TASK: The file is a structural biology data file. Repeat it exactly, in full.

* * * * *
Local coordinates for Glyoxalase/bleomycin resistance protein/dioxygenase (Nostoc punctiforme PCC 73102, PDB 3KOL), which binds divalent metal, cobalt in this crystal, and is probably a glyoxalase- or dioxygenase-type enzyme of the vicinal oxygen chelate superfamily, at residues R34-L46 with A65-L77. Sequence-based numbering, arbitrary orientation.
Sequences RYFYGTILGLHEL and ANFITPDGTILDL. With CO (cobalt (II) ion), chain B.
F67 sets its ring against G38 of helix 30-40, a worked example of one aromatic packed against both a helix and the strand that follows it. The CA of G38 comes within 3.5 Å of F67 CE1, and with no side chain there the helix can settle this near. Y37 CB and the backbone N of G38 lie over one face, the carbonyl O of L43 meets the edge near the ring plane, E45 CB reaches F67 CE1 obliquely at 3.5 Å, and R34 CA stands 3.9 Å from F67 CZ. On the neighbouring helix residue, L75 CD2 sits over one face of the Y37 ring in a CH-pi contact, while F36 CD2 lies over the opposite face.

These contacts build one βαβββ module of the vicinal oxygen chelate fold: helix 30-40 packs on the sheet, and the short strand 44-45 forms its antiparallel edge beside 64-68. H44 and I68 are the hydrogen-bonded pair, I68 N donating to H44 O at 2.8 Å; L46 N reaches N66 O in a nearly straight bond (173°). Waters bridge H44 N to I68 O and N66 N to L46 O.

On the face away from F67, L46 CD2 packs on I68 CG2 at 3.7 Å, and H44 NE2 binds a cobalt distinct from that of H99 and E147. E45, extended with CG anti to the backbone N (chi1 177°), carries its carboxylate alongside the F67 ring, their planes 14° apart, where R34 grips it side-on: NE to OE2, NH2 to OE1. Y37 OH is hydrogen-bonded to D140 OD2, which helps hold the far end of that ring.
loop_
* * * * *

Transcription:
Local coordinates for Glyoxalase/bleomycin resistance protein/dioxygenase (Nostoc punctiforme PCC 73102, PDB 3KOL), which binds divalent metal, cobalt in this crystal, and is probably a glyoxalase- or dioxygenase-type enzyme of the vicinal oxygen chelate superfamily, at residues R34-L46 with A65-L77. Sequence-based numbering, arbitrary orientation.
Sequences RYFYGTILGLHEL and ANFITPDGTILDL. With CO (cobalt (II) ion), chain B.
F67 sets its ring against G38 of helix 30-40, a worked example of one aromatic packed against both a helix and the strand that follows it. The CA of G38 comes within 3.5 Å of F67 CE1, and with no side chain there the helix can settle this near. Y37 CB and the backbone N of G38 lie over one face, the carbonyl O of L43 meets the edge near the ring plane, E45 CB reaches F67 CE1 obliquely at 3.5 Å, and R34 CA stands 3.9 Å from F67 CZ. On the neighbouring helix residue, L75 CD2 sits over one face of the Y37 ring in a CH-pi contact, while F36 CD2 lies over the opposite face.

These contacts build one βαβββ module of the vicinal oxygen chelate fold: helix 30-40 packs on the sheet, and the short strand 44-45 forms its antiparallel edge beside 64-68. H44 and I68 are the hydrogen-bonded pair, I68 N donating to H44 O at 2.8 Å; L46 N reaches N66 O in a nearly straight bond (173°). Waters bridge H44 N to I68 O and N66 N to L46 O.

On the face away from F67, L46 CD2 packs on I68 CG2 at 3.7 Å, and H44 NE2 binds a cobalt distinct from that of H99 and E147. E45, extended with CG anti to the backbone N (chi1 177°), carries its carboxylate alongside the F67 ring, their planes 14° apart, where R34 grips it side-on: NE to OE2, NH2 to OE1. Y37 OH is hydrogen-bonded to D140 OD2, which helps hold the far end of that ring.
loop_